The find kind of disappointed researchers who really wanted to know how humans come to use language but it is interesting in itself:
Parrots do live longer than other similar-sized birds (one captive parrot lived to be a documented 66 years). By comparing the genome of a blue-fronted Amazon parrot named Moises with that of 30 other long- and short-lived birds — including four additional parrot species, they got some clues.
They found genes identified with longevity, mainly genes responsible for the repair of telomeres (the ends of chromosomes), which tend to shorten with age. They also found some novel (de novo) genes, present only in parrots, near the genes associated with neural development that are linked with cognitive abilities, in humans. Interesting but not very conclusive:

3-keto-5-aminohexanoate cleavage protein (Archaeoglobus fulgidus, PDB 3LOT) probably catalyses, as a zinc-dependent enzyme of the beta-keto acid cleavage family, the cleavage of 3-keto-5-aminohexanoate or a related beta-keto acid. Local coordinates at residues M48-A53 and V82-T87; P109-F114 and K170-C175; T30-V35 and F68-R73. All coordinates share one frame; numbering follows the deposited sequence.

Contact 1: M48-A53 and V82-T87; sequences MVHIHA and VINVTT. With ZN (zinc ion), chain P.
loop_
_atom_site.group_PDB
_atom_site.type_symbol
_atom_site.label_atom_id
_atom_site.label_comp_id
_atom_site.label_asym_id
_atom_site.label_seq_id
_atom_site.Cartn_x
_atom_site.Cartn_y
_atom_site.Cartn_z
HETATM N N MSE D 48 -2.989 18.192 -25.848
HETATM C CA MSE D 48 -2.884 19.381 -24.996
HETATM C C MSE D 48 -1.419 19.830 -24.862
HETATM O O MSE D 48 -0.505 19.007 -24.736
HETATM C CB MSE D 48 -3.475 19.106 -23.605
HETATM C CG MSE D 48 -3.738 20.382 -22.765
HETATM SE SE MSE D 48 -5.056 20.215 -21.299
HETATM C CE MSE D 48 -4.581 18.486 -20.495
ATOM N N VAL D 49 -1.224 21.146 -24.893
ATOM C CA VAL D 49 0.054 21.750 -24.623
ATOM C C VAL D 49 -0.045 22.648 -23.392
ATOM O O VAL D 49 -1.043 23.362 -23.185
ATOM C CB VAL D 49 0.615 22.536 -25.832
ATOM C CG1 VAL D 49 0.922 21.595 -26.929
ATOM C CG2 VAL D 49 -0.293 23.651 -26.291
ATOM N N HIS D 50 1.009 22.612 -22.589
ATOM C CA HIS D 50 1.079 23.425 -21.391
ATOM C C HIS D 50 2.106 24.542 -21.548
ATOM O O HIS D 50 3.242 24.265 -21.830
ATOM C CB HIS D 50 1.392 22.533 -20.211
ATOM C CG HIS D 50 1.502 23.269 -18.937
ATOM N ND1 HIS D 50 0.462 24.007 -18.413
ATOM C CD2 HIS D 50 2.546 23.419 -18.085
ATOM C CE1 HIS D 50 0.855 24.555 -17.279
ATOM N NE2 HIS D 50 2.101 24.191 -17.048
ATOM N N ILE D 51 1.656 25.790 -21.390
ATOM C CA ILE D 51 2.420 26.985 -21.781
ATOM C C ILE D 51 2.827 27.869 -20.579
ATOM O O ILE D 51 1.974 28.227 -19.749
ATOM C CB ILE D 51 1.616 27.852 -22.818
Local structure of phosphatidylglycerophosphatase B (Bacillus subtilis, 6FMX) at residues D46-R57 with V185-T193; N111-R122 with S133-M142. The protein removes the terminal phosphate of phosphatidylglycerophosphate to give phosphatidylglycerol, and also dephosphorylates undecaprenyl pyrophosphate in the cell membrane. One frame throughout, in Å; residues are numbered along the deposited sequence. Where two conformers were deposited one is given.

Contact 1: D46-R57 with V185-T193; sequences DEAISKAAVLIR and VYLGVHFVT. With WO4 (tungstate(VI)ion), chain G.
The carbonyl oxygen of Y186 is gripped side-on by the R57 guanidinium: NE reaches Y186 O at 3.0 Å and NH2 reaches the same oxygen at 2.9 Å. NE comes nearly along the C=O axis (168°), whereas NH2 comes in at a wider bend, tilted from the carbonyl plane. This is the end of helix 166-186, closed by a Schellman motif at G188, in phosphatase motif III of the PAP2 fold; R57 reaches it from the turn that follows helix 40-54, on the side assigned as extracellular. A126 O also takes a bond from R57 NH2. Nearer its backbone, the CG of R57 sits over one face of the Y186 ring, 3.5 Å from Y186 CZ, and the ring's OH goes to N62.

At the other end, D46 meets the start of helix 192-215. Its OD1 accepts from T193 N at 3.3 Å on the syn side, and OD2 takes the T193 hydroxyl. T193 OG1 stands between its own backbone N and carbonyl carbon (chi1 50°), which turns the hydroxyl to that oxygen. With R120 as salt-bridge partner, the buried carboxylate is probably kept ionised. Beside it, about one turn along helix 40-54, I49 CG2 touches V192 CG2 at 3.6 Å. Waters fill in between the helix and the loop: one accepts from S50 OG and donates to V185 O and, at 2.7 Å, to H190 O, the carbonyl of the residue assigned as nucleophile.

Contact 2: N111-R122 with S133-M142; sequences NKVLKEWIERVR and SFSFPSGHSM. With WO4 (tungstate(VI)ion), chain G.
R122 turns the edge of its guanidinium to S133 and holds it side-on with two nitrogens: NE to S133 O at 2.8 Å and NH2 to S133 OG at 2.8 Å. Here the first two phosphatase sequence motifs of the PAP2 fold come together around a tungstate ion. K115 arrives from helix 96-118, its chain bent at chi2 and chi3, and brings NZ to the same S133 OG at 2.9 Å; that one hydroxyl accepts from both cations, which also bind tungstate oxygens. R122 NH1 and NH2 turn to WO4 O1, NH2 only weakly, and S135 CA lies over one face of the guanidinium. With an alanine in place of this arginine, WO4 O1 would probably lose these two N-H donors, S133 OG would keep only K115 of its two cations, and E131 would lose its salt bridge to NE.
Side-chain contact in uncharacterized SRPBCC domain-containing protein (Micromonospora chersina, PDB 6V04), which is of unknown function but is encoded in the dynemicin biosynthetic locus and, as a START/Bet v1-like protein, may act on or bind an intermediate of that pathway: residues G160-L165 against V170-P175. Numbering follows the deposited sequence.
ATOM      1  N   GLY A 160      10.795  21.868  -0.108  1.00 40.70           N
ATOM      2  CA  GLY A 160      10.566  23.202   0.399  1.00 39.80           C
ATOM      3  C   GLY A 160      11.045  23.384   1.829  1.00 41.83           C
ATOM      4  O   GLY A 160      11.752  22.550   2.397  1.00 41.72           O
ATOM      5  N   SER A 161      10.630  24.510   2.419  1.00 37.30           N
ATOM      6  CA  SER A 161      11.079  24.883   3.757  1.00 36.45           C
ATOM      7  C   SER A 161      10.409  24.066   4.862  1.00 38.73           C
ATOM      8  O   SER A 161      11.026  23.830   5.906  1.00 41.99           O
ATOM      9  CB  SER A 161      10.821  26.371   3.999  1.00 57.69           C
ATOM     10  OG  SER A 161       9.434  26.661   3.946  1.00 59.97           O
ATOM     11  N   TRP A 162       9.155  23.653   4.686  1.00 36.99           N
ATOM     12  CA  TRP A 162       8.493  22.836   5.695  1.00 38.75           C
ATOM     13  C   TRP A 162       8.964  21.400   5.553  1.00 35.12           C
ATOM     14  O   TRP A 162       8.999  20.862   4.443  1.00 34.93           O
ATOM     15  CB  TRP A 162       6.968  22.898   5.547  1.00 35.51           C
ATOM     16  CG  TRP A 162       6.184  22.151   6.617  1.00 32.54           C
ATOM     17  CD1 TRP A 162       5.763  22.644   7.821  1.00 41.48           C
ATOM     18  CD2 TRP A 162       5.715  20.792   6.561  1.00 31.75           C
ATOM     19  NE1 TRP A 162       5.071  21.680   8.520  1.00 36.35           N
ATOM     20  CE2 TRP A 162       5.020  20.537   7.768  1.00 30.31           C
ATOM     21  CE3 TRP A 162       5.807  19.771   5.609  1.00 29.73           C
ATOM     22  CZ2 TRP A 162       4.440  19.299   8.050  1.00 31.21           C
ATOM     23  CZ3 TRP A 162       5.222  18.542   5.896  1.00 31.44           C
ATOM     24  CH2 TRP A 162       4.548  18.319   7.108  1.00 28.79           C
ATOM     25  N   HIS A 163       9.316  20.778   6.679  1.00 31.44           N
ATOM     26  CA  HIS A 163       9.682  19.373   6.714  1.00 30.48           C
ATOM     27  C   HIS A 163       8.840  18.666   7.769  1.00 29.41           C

“Unfortunately, we didn’t find as many speech-related changes as I had hoped,” said Wirthlin, whose research is focused on the evolution of vocal behaviors, including speech. Animals that learn songs or speech are relatively rare— parrots, hummingbirds, songbirds, whales, dolphins, seals and bats—which makes them particularly interesting to scientists, such as Wirthlin, who hope to gain a better understanding of how humans evolved this capacity.
“Parrot genome analysis reveals insights into longevity, cognition” at ScienceDaily
It’s not always clear what specific capacity the researchers are trying to study: the ability to vocalize words or the ability to understand them? One of them told a popular science magazine, … More. “Can genes predict which birds can learn to talk?” at Mind Matters
See also: See also: Crows can be as smart as apes. But they have quite different brains. The intelligence doesn’t seem to reside in the details of the mechanism
Neurosurgeon Michael Egnor: How is human language different from animal signals? What do we need from language that we cannot get from signals alone?